Call For British To Develop Irish Language Policy

Harold F. Schiffman haroldfs at
Sat Mar 17 14:32:01 UTC 2007

Call For British To Develop Irish Language Policy

Thu, Mar 15, 2007

The Council of Europe has called on the British government to develop a
comprehensive Irish language policy, including measures to meet the
increasing demand for Irish-medium education "as a matter of priority".
The Strasbourg-based Committee of Ministers backed the findings of an
86-page report from a Council of Europe watchdog monitoring the European
Charter for Regional or Minority Languages, which came into force in the
UK in July 2001.

The Charter commits the British government to safeguard and promote Welsh,
Scottish Gaelic, Irish, Scots, Ulster-Scots, Cornish and Manx Gaelic.
Today's report, drawn up by a committee of independent experts, recommends
that British government: :: develops a comprehensive Irish language

:: gives more support for the printed media in Irish and Scottish

:: improves services in Welsh in health and social care facilities;

:: makes efforts to improve the position of Scots and Ulster Scots.

The report is based on monitoring of the minority language situation in
the UK between December 2005 and February last year. It says the main
responsibility for the practical implementation of the Charter's goals of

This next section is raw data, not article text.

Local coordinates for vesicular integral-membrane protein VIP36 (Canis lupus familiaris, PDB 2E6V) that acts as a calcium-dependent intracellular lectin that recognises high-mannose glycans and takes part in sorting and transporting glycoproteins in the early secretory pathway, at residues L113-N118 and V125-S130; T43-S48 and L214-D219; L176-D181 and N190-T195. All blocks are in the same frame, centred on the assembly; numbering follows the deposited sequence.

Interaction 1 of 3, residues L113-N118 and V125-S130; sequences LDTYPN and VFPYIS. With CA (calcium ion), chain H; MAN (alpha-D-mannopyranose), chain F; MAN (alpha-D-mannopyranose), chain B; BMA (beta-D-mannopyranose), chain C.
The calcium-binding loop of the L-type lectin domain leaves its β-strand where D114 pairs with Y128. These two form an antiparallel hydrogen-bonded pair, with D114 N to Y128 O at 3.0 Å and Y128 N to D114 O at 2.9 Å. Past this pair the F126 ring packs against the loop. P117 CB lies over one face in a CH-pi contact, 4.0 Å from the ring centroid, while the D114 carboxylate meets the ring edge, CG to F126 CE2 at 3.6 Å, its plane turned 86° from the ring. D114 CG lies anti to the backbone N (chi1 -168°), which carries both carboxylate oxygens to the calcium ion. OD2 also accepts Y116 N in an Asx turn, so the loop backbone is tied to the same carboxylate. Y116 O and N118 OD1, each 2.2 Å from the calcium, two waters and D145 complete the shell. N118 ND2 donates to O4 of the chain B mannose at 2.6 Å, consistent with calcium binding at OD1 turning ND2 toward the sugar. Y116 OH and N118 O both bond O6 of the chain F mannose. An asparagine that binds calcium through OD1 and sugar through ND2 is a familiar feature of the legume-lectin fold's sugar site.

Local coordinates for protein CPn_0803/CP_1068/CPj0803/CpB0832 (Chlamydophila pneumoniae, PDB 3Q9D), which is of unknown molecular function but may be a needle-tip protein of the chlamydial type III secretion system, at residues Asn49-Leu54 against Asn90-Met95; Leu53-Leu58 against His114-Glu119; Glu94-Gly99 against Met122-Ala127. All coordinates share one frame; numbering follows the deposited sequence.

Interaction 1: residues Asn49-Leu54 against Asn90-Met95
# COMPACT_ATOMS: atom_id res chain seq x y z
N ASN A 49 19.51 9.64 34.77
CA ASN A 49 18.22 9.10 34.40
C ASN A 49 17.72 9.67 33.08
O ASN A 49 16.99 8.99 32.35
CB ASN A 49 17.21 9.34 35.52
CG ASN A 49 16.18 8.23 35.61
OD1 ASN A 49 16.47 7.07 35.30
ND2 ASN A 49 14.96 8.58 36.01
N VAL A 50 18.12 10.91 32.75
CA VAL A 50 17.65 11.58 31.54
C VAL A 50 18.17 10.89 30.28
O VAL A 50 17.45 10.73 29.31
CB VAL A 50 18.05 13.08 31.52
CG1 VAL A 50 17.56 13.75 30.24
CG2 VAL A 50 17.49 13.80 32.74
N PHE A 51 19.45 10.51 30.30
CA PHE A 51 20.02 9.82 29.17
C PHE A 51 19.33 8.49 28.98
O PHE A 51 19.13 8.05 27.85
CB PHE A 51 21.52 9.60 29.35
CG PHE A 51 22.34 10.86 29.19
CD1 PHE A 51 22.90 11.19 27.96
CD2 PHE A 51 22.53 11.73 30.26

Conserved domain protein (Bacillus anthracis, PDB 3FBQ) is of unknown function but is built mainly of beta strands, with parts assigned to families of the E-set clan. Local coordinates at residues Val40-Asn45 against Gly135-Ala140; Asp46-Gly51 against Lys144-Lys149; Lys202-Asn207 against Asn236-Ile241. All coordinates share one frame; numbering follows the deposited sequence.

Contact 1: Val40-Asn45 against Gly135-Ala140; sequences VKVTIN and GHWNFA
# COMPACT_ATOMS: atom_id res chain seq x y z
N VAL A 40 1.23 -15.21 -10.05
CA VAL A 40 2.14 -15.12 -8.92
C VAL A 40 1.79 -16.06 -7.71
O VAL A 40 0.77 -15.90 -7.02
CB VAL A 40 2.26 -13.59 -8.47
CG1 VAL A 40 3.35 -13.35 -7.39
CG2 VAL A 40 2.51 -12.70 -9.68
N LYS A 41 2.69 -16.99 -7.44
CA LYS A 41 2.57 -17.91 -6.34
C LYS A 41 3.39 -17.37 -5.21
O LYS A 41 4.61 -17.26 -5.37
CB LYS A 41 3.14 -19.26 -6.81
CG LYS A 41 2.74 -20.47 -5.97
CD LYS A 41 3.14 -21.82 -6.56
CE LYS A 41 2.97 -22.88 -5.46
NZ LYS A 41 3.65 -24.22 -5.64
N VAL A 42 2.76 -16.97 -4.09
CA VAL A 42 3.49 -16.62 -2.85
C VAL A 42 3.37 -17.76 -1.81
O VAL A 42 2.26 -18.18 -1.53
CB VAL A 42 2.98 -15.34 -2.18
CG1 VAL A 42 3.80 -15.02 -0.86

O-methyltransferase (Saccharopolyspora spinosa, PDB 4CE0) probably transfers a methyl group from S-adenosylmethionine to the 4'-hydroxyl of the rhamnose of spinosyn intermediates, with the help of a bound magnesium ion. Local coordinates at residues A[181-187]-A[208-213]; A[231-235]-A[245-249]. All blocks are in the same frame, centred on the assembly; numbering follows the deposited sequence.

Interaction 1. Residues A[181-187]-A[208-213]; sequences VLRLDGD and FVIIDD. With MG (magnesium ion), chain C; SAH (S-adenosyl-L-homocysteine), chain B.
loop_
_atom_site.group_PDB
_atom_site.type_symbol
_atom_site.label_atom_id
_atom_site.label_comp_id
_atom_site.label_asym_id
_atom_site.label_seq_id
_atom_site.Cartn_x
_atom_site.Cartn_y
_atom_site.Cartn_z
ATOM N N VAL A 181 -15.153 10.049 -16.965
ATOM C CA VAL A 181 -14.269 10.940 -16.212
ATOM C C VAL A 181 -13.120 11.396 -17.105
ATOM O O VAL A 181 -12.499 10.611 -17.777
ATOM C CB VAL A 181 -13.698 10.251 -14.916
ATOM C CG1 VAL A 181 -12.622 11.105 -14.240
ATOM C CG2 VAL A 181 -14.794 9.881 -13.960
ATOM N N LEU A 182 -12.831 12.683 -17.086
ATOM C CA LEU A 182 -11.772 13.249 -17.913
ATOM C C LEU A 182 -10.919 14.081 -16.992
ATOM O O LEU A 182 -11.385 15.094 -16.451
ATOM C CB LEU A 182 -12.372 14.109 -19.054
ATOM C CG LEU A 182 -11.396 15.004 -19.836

recognising and respecting the value of minority languages rests with
devolved authorities. However, central government has the final
responsibility to see the Charter is applied. The monitoring exercise had
revealed wide differences in the treatment of minority languages around
the country, it said.

In the North, where there have been demands for an Irish Language Act
similar to the south's Official Languages Act, representatives of Irish
speakers have reported problems promoting Irish because of demands for
equal treatment for the lesser-used Ulster Scots. As parity for Ulster
Scots is not practically possible, no action has been taken at all in some
cases following request for measures "appropriate to the Irish language".

The Democratic Unionist Party has branded the proposal for an Irish
language Act for Northern Ireland as iniquitous, divisive and
discriminatory and "sponsored by Sinn Fein".

c 2007


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